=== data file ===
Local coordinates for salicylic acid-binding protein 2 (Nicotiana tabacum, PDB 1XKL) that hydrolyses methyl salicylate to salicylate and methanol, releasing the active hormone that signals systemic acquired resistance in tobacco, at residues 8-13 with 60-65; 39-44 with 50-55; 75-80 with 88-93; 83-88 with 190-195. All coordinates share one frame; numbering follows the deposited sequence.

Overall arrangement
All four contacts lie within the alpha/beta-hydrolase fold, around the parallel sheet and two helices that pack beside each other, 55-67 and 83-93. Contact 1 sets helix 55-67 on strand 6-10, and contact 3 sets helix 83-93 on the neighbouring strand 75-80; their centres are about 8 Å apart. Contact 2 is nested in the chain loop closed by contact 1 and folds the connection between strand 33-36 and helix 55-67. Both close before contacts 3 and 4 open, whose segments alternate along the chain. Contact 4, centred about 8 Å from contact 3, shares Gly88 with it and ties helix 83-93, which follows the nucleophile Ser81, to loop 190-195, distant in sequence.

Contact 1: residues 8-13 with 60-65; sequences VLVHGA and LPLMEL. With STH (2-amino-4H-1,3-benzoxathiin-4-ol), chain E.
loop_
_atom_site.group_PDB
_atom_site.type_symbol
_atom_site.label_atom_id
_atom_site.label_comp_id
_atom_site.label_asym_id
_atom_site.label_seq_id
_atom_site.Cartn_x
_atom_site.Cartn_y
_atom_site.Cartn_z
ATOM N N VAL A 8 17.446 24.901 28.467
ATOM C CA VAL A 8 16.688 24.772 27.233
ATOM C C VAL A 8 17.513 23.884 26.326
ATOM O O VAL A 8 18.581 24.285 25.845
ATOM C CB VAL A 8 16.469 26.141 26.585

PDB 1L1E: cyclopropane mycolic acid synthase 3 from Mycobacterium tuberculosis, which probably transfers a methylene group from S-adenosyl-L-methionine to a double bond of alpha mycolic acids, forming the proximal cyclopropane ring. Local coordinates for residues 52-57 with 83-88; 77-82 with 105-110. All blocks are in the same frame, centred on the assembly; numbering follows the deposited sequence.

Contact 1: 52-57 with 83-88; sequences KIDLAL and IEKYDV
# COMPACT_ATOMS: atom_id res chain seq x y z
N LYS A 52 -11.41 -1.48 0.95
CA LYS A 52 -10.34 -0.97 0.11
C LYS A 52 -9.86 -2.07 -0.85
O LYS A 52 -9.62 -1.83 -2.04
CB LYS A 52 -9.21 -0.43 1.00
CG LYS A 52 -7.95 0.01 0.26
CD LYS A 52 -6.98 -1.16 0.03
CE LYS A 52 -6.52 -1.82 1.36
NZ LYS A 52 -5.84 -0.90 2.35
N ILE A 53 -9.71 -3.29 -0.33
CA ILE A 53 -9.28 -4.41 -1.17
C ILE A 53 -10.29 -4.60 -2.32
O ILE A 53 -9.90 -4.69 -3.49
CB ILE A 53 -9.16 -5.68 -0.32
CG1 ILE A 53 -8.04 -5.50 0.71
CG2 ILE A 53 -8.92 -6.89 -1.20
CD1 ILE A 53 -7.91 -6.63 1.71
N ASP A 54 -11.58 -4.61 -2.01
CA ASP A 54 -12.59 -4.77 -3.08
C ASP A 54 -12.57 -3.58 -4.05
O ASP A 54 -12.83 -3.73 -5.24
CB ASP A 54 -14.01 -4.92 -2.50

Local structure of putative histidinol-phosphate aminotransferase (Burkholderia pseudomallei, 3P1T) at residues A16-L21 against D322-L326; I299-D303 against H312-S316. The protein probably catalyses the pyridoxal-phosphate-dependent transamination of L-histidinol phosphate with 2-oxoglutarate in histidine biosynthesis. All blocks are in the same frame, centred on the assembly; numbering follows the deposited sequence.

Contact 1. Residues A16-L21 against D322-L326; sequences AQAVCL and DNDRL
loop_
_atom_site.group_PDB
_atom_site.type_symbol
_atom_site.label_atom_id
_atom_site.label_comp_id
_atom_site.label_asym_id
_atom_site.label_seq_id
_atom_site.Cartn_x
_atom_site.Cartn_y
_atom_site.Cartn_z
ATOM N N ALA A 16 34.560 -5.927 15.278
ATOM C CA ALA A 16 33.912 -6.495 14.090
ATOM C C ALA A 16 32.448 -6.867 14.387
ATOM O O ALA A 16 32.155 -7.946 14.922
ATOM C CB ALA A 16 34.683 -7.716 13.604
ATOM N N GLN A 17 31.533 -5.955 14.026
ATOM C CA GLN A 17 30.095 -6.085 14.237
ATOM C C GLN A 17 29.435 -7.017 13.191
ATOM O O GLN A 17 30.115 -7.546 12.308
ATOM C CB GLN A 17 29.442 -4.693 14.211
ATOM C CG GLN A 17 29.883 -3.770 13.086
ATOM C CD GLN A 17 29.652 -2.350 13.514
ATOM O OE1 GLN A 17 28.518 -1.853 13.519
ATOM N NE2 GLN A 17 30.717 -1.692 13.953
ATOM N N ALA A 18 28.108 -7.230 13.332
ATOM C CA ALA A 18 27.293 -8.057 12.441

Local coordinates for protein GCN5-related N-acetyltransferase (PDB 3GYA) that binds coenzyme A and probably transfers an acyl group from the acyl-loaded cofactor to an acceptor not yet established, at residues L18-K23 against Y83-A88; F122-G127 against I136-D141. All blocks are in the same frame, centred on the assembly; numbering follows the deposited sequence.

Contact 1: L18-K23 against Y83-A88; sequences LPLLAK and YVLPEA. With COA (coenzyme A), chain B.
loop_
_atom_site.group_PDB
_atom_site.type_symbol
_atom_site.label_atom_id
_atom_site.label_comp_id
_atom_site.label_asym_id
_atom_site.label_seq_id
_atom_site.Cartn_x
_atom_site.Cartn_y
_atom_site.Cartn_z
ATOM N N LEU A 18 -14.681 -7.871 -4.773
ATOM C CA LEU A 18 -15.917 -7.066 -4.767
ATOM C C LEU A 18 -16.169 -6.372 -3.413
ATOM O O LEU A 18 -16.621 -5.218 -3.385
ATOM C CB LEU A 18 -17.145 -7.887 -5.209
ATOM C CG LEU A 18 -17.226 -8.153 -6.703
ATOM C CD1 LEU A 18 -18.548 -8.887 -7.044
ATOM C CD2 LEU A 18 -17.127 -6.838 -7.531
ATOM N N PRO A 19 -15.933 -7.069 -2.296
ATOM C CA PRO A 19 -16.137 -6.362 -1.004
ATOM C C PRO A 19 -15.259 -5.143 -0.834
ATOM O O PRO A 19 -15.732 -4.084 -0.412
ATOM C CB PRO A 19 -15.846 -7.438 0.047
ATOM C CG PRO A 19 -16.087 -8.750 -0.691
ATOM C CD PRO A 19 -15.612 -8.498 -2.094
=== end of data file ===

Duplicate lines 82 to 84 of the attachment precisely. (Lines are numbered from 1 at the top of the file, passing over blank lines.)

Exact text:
_atom_site.Cartn_x
_atom_site.Cartn_y
_atom_site.Cartn_z